Platelet-Associated Matrix Metalloproteinases Regulate Thrombus Formation and Exert Local Collagenolytic Activity
Objective—Platelets are increasingly implicated in processes beyond hemostasis and thrombosis, such as vascular remodeling. Members of the matrix metalloproteinase (MMP) family not only remodel the extracellular matrix but also modulate platelet function. Here, we made a systematic comparison of the roles of MMP family members in acute thrombus formation under flow conditions and assessed platelet-dependent collagenolytic activity over time.
Approach and Results—Pharmacological inhibition of MMP-1 or MMP-2 (human) or deficiency in MMP-2 (mouse) suppressed collagen-dependent platelet activation and thrombus formation under flow, whereas MMP-9 inhibition/deficiency stimulated these processes. The absence of MMP-3 was without effect. Interestingly, MMP-14 inhibition led to the formation of larger thrombi, which occurred independently of its capacity to activate MMP-2. Platelet thrombi exerted local collagenolytic activity capable of cleaving immobilized dye-quenched collagen and fibrillar collagen fibers within hours, with loss of the majority of the platelet adhesive properties of collagen as a consequence. This collagenolytic activity was redundantly mediated by platelet-associated MMP-1, MMP-2, MMP-9, and MMP-14 but occurred independently of platelet α-granule release (Nbeal2−/− mice). The latter was in line with subcellular localization experiments, which indicated a granular distribution of MMP-1 and MMP-2 in platelets, distinct from α-granules. Whereas MMP-9 protein could not be detected inside platelets, activated platelets did bind plasma-derived MMP-9 to their plasma membrane. Overall, platelet MMP activity was predominantly membrane-associated and influenced by platelet activation status.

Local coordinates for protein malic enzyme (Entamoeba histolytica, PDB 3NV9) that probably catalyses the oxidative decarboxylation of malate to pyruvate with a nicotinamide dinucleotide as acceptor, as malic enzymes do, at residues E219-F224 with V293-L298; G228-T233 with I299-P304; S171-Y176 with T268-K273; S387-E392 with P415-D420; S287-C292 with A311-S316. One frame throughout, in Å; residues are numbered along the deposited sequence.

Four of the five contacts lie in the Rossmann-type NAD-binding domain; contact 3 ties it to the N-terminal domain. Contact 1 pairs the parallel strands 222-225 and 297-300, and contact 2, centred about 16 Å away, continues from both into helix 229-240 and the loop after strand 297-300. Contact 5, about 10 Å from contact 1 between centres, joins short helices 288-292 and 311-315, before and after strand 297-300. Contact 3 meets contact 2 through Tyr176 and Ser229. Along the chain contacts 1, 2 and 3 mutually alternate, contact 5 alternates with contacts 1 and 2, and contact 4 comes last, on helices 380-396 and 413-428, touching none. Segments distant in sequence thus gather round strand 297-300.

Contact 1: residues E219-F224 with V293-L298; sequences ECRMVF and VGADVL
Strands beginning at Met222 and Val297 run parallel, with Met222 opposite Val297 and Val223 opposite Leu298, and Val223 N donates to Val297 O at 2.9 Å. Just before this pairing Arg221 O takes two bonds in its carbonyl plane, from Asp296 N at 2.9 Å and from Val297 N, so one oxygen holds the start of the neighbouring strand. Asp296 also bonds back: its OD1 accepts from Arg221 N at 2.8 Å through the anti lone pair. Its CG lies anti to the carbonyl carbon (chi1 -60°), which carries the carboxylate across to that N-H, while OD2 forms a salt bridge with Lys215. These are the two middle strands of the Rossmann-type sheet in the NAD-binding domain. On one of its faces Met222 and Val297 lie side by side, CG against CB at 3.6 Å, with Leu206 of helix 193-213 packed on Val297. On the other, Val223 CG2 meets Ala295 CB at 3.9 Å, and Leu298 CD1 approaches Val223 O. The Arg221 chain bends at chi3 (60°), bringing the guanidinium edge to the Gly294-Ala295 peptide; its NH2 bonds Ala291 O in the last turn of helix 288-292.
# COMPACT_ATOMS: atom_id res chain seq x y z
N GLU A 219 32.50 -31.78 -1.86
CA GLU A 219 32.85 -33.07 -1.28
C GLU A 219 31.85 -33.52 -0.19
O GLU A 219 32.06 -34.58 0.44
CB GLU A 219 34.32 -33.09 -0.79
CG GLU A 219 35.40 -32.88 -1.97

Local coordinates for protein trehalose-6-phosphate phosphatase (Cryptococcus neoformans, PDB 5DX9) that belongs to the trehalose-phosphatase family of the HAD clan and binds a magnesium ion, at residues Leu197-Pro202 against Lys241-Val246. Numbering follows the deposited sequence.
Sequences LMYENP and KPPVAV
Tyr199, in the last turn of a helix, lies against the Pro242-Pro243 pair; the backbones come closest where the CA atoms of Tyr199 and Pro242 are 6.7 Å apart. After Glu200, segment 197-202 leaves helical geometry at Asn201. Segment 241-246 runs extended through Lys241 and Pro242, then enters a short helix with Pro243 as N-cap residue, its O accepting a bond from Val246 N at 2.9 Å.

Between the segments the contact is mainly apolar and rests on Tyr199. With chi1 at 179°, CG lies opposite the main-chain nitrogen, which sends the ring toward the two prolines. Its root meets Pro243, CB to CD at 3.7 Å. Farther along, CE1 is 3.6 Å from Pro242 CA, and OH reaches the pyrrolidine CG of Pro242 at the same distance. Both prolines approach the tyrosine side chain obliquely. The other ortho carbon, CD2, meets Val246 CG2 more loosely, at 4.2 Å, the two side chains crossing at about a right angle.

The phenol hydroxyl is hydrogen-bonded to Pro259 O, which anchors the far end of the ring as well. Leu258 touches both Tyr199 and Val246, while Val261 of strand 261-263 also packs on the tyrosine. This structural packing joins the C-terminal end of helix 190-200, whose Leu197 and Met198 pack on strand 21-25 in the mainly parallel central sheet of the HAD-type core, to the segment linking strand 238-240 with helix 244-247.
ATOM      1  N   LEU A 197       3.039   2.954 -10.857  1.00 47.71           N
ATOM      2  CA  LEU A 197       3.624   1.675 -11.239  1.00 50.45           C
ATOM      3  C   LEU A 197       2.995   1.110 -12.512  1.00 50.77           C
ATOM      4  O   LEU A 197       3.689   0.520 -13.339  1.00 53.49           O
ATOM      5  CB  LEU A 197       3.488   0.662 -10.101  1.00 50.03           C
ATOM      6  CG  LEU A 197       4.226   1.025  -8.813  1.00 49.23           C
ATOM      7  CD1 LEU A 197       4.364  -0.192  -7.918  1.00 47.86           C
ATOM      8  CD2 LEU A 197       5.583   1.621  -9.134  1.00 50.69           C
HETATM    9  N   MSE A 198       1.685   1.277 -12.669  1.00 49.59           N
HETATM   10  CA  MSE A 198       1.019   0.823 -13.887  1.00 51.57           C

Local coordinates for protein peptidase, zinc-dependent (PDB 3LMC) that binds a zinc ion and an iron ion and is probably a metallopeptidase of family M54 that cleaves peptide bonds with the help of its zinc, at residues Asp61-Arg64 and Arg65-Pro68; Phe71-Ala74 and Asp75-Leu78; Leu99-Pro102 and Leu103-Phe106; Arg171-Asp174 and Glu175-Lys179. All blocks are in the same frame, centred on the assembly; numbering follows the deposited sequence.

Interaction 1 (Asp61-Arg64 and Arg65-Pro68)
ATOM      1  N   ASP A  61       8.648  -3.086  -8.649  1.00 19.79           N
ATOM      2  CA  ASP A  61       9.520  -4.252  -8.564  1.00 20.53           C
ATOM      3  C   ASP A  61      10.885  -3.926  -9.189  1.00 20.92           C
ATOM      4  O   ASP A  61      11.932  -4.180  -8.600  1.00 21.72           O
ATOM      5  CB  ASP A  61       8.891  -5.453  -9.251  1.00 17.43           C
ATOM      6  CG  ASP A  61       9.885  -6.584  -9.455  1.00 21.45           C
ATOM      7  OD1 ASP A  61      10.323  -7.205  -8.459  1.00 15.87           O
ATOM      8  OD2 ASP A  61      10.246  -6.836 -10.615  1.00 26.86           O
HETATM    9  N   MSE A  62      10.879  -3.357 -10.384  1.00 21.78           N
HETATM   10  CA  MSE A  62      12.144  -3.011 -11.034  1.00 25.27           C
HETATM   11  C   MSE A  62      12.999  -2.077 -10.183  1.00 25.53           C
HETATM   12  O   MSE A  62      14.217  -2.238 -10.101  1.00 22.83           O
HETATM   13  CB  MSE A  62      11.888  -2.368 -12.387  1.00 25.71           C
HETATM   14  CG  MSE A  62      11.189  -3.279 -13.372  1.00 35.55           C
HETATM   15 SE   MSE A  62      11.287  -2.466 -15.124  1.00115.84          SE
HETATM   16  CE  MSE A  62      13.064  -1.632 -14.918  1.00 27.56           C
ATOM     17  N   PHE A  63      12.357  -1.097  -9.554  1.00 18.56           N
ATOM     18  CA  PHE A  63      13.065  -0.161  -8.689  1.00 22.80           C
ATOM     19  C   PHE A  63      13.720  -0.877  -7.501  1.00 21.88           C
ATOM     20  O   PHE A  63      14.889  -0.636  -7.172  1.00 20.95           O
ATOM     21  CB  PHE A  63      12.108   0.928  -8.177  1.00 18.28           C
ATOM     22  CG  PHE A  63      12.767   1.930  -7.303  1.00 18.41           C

Conclusions—Platelet-associated MMP-1, MMP-2, MMP-9, and MMP-14 differentially modulate acute thrombus formation and at later time points limit thrombus formation by exerting collagenolytic activity.
- Received January 12, 2015.
- Accepted September 30, 2015.
- © 2015 American Heart Association, Inc.